Conservationists are calling on the federal government to better protect a wolf population in Southeast Alaska. A letter to the supervisor of Tongass National Forest says trappers’ record harvest of 165 animals threatens the wolf population on and around Prince of Wales Island.
“This was a shocking number of wolves that was killed this season — unprecedented and record-high numbers,” Patrick Lavin, an Anchorage-based attorney, told CoastAlaska. He’s a policy director with the advocacy group Defenders of Wildlife and among three co-signers to the April 13 letter addressed to Forest Supervisor Earl Stewart.
“It does appear that the management approach taken, this past season, cannot ensure a sustainable wolf population on Prince of Wales,” Lavin added. “And that was the reason for the letter to the Forest Service.”
The Alaska Board of Game and wildlife managers lifted the quota for wolves ahead of last winter’s hunting and trapping seasons. Trappers doubled their efforts leading to nearly as many wolves killed as estimated to live in the region.
Some residents have argued the wolf population is much higher than official estimates. They blame wolf packs for keeping down the deer population prized for subsistence.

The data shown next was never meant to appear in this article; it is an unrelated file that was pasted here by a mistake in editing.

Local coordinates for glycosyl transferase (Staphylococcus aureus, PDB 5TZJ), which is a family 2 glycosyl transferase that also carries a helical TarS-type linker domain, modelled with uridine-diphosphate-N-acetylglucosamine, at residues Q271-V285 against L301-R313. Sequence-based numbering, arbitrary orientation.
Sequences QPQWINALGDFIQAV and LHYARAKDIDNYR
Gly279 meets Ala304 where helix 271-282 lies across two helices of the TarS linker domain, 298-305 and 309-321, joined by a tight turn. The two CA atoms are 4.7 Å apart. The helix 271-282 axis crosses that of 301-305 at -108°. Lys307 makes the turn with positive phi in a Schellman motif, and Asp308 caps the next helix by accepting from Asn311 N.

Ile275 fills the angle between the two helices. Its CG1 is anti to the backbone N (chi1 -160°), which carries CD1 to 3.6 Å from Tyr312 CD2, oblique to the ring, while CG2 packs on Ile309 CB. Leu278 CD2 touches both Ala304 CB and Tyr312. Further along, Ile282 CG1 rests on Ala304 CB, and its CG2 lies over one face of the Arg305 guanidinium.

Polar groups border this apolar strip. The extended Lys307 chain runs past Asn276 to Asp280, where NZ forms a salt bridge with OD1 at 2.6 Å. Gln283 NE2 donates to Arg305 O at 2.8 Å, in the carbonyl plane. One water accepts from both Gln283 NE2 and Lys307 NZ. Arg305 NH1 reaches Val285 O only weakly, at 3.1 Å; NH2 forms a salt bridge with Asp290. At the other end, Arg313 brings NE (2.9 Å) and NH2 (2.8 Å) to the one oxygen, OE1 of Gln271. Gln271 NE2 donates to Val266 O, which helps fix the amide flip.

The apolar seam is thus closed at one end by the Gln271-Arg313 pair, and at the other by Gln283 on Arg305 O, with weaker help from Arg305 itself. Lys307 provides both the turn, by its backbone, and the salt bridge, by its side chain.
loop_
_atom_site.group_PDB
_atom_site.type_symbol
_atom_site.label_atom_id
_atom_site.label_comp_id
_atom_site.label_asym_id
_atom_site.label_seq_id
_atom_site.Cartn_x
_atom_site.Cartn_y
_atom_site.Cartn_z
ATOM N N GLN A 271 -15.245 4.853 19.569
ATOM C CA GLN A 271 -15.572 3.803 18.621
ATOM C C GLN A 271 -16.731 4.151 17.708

In a written statement, the Tongass National Forest spokesman Paul Robbins Jr. says the Forest Service will partner with state game biologists to survey the fall population using fieldwork that goes beyond DNA testing hair samples.
“A reduced or closed season is among the options we will consider,” Robbins wrote.
Conservationists point to the legacy of commercial clear cuts across Prince of Wales as a reason for the deer population’s decline.
“A challenge for all the agencies on Prince of Wales is the legacy logging and road building has destroyed a lot of habitat and do make it challenging to provide sufficient habitat for wolves and deer,” Lavin said.
Environmentalists have twice unsuccessfully petitioned the federal government to list Alexander Archipelago wolves as an endangered species.
The letter was also signed by representatives of Southeast Alaska Conservation Council (SEACC) and the Center for Biological Diversity.